A memorial to Emma Lindley

From Mum, Lament for Emma

When I was 8 years old, I had to memorise a poem to recite in class.  Anxiously, I searched the anthology for something that would be easy to learn. I didn’t care what it was about as long as it was short and broken into small chunks. The poem I found was ‘Break, break, break’, written by Tennyson on the death of his wife. I memorised well enough to get through the recitation with a few prompts.  In adulthood, although I remembered its rhythm and tone, I could only recall the first verse. After Emma died it kept coming into my mind, so I looked it up. In the weeks that followed my thoughts and feelings about her death began to colonise Tennyson’s structure.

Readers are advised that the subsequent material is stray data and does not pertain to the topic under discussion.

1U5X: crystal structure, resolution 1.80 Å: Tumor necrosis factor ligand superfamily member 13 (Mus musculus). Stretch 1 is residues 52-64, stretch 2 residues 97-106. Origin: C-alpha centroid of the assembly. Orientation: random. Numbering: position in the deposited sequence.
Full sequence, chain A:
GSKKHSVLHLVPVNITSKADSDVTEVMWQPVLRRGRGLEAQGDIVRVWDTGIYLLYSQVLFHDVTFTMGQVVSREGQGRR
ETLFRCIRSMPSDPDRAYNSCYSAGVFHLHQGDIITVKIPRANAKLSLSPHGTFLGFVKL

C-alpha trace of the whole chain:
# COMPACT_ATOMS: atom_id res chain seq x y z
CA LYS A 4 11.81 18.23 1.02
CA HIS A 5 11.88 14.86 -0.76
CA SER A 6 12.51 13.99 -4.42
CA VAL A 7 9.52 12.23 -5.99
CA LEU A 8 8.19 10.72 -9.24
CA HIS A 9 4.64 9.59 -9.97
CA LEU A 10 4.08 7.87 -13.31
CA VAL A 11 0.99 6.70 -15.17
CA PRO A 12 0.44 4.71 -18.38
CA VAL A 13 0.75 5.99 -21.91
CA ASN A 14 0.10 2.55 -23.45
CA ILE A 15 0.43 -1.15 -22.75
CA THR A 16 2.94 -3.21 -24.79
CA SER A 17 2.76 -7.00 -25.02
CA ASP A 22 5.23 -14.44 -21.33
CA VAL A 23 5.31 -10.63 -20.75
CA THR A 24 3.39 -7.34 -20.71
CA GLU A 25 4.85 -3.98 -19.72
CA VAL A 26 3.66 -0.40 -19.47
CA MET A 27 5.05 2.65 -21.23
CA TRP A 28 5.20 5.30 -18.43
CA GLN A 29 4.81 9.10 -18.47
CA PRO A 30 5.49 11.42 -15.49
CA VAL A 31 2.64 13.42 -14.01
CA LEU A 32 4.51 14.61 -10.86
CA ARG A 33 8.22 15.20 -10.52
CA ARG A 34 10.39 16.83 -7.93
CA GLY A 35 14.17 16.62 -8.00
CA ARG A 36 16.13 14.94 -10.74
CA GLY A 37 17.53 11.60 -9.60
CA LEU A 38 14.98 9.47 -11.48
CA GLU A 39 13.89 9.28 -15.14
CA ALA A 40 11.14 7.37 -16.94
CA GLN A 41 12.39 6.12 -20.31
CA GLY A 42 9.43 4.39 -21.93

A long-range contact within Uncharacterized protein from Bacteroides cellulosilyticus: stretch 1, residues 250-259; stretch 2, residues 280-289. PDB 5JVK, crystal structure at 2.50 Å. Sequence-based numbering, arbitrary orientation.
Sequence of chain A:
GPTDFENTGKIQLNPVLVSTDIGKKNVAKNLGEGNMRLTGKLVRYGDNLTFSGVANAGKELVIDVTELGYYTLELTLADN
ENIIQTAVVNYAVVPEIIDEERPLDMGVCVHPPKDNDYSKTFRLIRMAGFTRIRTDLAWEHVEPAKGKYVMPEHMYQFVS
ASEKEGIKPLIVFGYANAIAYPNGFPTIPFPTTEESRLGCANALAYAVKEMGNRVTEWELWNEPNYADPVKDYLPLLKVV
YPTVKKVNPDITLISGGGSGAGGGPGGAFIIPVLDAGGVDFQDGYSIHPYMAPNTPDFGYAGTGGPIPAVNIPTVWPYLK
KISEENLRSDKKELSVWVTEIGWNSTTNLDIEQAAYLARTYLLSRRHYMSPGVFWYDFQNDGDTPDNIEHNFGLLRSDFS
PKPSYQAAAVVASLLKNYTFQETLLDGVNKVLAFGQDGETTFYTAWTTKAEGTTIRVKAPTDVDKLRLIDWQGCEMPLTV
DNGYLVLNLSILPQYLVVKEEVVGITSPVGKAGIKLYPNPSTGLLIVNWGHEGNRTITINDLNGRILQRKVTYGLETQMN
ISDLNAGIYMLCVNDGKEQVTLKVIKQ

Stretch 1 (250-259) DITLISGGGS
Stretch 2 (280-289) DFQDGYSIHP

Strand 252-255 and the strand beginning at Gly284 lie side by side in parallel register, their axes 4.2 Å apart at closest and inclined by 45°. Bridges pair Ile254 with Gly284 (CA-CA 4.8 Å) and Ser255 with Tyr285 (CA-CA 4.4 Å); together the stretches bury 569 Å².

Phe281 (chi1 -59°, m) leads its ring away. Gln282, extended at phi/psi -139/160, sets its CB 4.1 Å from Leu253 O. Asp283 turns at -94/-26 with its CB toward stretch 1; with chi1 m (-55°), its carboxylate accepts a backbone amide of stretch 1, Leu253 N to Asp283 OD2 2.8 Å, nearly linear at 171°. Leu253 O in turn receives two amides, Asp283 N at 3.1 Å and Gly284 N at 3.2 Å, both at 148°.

Lament for Emma

Dead, dead, dead
When abruptly you ceased to be
Threads tore, and holes now gape
In the webs where you used to be

Your life was touched with fire
You could shine like the brightest star
Then engulfed by smoke from the fires of hell
Return was too rough, too steep, too far

Daughterless years lie ahead
I feel bleak as a motherless child
I look for your touch in the wind on my cheek
Your voice in the sounds of the wild

Dead, dead, dead
What’s left in life for me?
The warm embrace of those who remain
And the care of a willow tree

One Comment

  1. chloe Bruce

    that’s tough stuff for an 8 year old
    strong words, so real and meaningful for you now.
    such big ripped holes, made bigger by the large amount of person lost
    Glad to see the whole poem again.


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